Warren Buffett, the billionaire investor who famously steers clear of many technology investments, has his eye on Airbnb. But not as an investment.
Buffett's Berkshire Hathaway ( has reached out to the home rentals company to offer cheaper lodging alternatives for the more than 30,000 shareholders traveling to Omaha for Berkshire's annual meeting held each May. He said Omaha hotels significantly raise rates during the meeting each year, and shareholders have complained about the cost of rooms. )
The Omaha World-Herald recently reported that area hotels jack up rates to at least $350 a night during the Berkshire event, representing a two- to three-fold increase from normal rates. Some hotels place a three-day minimum stay for the annual meeting.
Buffett told CNN Wednesday that he has received letters from shareholders complaining about hotel rates, and a number of people have stopped coming to the meeting because of the cost.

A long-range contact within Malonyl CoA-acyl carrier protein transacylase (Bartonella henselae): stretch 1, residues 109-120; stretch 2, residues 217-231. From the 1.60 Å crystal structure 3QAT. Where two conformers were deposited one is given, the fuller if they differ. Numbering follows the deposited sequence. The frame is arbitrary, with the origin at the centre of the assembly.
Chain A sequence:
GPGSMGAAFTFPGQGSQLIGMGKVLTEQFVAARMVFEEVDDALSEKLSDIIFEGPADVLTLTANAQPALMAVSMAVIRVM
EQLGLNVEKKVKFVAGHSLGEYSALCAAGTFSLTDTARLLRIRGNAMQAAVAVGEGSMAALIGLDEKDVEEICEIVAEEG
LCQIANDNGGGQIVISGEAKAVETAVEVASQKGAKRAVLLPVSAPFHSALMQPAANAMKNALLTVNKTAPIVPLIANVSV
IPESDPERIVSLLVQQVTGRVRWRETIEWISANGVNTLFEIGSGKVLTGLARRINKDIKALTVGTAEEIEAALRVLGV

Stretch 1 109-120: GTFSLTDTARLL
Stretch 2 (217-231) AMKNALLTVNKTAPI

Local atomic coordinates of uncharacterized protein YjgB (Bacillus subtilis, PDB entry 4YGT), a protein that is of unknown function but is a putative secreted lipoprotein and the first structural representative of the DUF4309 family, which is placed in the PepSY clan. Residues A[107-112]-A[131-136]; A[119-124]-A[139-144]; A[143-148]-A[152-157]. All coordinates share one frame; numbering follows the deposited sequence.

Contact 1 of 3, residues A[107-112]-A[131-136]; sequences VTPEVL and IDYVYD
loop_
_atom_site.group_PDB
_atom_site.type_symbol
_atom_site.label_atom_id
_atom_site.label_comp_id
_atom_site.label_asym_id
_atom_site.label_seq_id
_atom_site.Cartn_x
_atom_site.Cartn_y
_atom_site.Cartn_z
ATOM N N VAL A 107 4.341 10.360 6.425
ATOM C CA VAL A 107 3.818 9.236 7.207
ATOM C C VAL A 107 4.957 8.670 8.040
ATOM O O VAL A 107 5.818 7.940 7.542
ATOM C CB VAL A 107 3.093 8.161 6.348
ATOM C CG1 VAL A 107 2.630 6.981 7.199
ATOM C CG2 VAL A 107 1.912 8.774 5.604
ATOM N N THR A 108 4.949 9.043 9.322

"People think all the Berkshire shareholders are rich," Buffett said. "Half our shareholders have an investment of $12,000 or less in the company. So if you spend a couple thousand dollars coming to the meeting that is significant."
That's why he had Berkshire's Tracy Britt Cool, a key adviser to Buffett and young, rising star at Berkshire, reach out to Airbnb. She encouraged the company to look into expanding its presence in Nebraska. Buffett said Airbnb responded positively and said it will look into the situation. Airbnb did not immediately respond to a request for comment.
Buffett noted that it's unlikely the Airbnb partnership would be ready for this year's meeting, scheduled for May 3. Most shareholders have already booked their accommodations, and Buffett said the conversation with Airbnb is still "very much at the exploratory state."
He also isn't interested in investing in Airbnb, which is reportedly close to raising a new round of financing with venture capitalists that could value the company at $10 billion.
"This is not an investment idea -- this is for our shareholders," Buffett said.
Berkshire doesn't own shares of any major hotel chains. It also is not invested in any airlines. A report in the Wall Street Journal Tuesday mentioned how Buffett has also been annoyed with airlines charging higher fares for Omaha flights during the Berkshire shareholder weekend.
In fact, Buffett wrote in this year's annual letter to shareholders that meeting attendees should consider flying to Kansas City and renting a car to drive to Omaha.